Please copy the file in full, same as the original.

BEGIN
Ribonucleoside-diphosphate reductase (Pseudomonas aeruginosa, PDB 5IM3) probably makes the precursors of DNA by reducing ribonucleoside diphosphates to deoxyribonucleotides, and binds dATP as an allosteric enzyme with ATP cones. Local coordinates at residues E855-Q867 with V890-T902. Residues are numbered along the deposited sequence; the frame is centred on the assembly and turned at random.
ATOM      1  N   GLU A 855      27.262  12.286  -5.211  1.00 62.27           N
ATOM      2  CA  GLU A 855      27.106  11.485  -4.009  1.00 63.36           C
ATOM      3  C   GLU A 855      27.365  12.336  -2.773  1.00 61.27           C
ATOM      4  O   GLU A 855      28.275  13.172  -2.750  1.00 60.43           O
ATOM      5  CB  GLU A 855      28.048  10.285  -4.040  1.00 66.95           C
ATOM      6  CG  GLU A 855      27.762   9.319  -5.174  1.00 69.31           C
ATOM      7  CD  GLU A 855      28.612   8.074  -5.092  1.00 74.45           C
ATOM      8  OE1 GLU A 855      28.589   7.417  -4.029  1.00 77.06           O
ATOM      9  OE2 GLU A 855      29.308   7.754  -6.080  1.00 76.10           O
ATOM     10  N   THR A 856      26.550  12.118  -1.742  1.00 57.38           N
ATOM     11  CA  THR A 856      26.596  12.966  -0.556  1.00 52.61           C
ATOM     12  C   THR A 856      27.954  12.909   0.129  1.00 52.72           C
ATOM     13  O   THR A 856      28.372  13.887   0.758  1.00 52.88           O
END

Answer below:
Ribonucleoside-diphosphate reductase (Pseudomonas aeruginosa, PDB 5IM3) probably makes the precursors of DNA by reducing ribonucleoside diphosphates to deoxyribonucleotides, and binds dATP as an allosteric enzyme with ATP cones. Local coordinates at residues E855-Q867 with V890-T902. Residues are numbered along the deposited sequence; the frame is centred on the assembly and turned at random.
ATOM      1  N   GLU A 855      27.262  12.286  -5.211  1.00 62.27           N
ATOM      2  CA  GLU A 855      27.106  11.485  -4.009  1.00 63.36           C
ATOM      3  C   GLU A 855      27.365  12.336  -2.773  1.00 61.27           C
ATOM      4  O   GLU A 855      28.275  13.172  -2.750  1.00 60.43           O
ATOM      5  CB  GLU A 855      28.048  10.285  -4.040  1.00 66.95           C
ATOM      6  CG  GLU A 855      27.762   9.319  -5.174  1.00 69.31           C
ATOM      7  CD  GLU A 855      28.612   8.074  -5.092  1.00 74.45           C
ATOM      8  OE1 GLU A 855      28.589   7.417  -4.029  1.00 77.06           O
ATOM      9  OE2 GLU A 855      29.308   7.754  -6.080  1.00 76.10           O
ATOM     10  N   THR A 856      26.550  12.118  -1.742  1.00 57.38           N
ATOM     11  CA  THR A 856      26.596  12.966  -0.556  1.00 52.61           C
ATOM     12  C   THR A 856      27.954  12.909   0.129  1.00 52.72           C
ATOM     13  O   THR A 856      28.372  13.887   0.758  1.00 52.88           O